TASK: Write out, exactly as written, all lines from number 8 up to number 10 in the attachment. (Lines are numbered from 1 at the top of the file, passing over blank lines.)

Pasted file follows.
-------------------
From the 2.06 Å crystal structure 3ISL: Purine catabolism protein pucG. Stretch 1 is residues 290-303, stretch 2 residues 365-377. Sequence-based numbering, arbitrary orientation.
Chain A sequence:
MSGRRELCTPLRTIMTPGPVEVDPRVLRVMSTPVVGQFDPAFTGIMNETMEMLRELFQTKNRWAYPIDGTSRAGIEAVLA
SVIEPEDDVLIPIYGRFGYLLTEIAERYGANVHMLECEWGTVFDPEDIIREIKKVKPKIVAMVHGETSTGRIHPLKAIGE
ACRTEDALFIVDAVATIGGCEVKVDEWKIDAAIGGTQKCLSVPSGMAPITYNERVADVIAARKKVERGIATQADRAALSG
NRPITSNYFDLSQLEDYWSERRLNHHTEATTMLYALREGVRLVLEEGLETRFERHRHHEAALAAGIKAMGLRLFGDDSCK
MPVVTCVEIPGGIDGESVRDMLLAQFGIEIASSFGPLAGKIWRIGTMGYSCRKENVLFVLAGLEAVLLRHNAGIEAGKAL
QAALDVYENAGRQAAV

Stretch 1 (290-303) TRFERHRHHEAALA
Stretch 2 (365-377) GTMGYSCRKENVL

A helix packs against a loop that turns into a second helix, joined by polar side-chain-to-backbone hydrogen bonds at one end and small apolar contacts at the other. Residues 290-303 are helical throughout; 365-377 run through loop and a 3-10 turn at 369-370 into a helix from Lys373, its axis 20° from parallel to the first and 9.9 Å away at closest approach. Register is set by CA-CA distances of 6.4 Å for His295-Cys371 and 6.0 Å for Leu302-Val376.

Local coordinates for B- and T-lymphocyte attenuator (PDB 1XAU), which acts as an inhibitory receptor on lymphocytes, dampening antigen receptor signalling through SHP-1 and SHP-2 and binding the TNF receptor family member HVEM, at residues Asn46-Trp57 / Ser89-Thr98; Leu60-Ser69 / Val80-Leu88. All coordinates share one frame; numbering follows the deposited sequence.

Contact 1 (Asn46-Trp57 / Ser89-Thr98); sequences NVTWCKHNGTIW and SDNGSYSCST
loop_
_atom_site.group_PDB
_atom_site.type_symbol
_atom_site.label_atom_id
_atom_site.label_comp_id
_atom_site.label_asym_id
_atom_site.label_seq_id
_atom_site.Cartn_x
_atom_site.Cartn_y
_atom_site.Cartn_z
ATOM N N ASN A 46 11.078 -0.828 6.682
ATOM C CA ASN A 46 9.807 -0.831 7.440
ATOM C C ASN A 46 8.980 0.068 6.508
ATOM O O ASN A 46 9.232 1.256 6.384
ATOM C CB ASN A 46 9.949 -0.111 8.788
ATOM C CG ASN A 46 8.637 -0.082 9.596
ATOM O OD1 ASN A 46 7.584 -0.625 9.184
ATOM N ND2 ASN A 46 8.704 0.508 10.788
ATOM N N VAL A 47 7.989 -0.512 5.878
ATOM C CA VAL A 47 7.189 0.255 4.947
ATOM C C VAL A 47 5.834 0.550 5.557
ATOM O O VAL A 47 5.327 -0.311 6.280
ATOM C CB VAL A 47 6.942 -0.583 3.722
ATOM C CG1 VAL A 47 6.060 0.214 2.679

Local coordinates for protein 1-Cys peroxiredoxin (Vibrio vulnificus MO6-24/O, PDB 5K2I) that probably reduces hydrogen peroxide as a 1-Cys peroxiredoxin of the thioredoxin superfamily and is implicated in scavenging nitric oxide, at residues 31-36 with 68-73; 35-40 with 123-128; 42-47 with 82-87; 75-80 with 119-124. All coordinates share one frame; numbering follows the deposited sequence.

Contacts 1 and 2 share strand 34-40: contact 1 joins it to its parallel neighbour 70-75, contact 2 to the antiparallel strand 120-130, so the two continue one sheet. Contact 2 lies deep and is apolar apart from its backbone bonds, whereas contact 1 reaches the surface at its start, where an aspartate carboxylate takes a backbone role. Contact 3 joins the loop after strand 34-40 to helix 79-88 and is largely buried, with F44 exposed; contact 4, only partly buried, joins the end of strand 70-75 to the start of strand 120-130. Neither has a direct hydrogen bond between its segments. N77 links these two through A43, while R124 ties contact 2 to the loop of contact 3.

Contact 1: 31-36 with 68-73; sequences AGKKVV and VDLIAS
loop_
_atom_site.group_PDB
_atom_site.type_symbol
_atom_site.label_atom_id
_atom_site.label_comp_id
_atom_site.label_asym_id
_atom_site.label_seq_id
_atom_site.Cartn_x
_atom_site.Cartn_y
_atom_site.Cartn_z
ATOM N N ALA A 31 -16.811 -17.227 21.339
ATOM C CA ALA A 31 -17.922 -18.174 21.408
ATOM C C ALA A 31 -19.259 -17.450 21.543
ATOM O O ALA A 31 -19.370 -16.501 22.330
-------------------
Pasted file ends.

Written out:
QAALDVYENAGRQAAV

Stretch 1 (290-303) TRFERHRHHEAALA
Stretch 2 (365-377) GTMGYSCRKENVL